Sun, 08 Apr 2001

TV stations cautious over fight against cigarette ads

By Antariksawan Jusuf

JAKARTA (JP): Television stations are reacting cautiously over a possible class action lodged by a group of Indonesian foundations, demanding stricter control over broadcasting of cigarette advertisements.

"We will consider everything before making any decision. Certainly, we will make every effort to find a way which is beneficial to all parties," Indosiar Spokesman Gufroni Sakaril told The Jakarta Post.

Two cigarette producers, Gudang Garam and Mustang, have reportedly backed out from their commitment to sponsor seven live imported boxing bouts because SCTV offered them a delayed-match after 9:30 p.m. in order to follow government regulations, a source said. World's class boxing matches, which rank among the top programs in terms of viewer ratings, normally broadcast in the morning due to the time difference between Indonesia and the location of the event (mostly the United States).

Cigarette producers and their agencies select programs that attract male audiences such as boxing, football, and action movies to advertise their products.

The group of concerned organizations has published a demand letter (somasi) in several newspapers which could lead to a class action against to all commercial television stations, print media, radio stations, advertising agencies and cigarette producers for what they call "judicial violation of ... government regulations".

The group consists of the Indonesian Consumers Foundation, National Committee on Overcoming Cigarette Problems, Indonesian Heart Foundation, Indonesian Cancer Foundation, Indonesian Women Without Tobacco, Indonesian Asthmatic Children Foundation, Indonesian Stroke Foundation, Indonesian Doctors Association, Indonesian Students Senate Association, Indonesian Tuberculosis Association, Indonesian Journalists Association and Indonesian Teachers Association.

Among the obvious violations cited are advertisements which show people smoking, advertisings which show a pack of cigarettes and ads which trigger people to smoke.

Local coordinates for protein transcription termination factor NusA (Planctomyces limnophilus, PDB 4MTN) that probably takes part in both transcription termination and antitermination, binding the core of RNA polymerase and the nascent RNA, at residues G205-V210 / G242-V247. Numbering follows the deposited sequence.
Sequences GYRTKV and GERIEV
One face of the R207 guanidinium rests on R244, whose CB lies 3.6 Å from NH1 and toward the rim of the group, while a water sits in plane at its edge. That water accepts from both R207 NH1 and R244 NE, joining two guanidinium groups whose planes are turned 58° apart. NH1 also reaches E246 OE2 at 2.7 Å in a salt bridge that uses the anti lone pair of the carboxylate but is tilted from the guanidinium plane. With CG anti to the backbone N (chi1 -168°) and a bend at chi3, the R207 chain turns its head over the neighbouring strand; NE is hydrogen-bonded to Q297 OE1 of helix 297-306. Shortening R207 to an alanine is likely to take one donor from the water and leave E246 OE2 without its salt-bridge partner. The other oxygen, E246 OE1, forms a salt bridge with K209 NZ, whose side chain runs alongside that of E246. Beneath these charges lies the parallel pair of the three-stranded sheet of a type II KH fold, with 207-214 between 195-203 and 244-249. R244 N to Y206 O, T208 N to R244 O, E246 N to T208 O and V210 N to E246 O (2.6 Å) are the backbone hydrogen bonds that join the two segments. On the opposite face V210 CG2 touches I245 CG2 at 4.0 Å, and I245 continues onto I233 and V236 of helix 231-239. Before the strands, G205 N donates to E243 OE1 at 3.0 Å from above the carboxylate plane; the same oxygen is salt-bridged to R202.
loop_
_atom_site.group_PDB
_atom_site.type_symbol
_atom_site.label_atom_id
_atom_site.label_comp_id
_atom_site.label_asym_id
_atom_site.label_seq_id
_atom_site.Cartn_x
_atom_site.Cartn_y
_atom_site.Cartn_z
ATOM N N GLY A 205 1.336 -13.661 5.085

The group gives a deadline until the end of March, or else they will lodge a class action against any parties violating the regulation.

The group said the class action will be filed because "the governments' institutions or organizations in charge of monitoring and watching advertising can not perform their duties properly."

They are referring to Directorate General for Drug and Food Control and the now-defunct information ministry. The latter, disbanded by President Abdurrahman Wahid, used to watch issues related to media and under which the Film Censorship Agency (LSF) is run.

The outdated Indonesian Broadcast law No. 24/97 stipulates that "advertisements of liquor and the likes, addictive substances and ads which show the use of cigarettes" is forbidden.

The Law also says all advertising materials should obtain a pass from LSF.

The regulation on the ban on cigarette advertising was issued by the government of former president B.J. Habibie in 1999. The regulation says cigarette ads are allowed only in print and outdoor media.

Shortly after the issuance of the regulation, Indonesian commercial stations and the Indonesian Advertising Agency Association (P3I) issued guidelines for advertising cigarettes on television, which includes not showing cigarettes, cigarette boxes or product logo. All ads should be broadcast after 9 pm.

According to the Indonesian Advertising Agency Association, clove-flavored cigarettes are the second largest contributor to TV advertising income. In 1999, it contributed Rp 164 billion for television stations, or 4.8 percent of total advertising income of TV stations (Rp 3.448 trillion). Ordinary cigarettes contributed Rp 76.586 billion.

Indonesia is known as a smokers haven. Hong Kong-based magazine Far Eastern Economic Review reported in its 22 March 2001 edition that despite the economic meltdown which cut the per capita income to $650 in 2000 from $1,100 in 1997, Indonesians do not stop smoking.

In 2000, Indonesians burnt 199 billion sticks and the number is expected to grow by 5 percent a year in the future as it has for most of the past 15 years.

That makes everybody worry.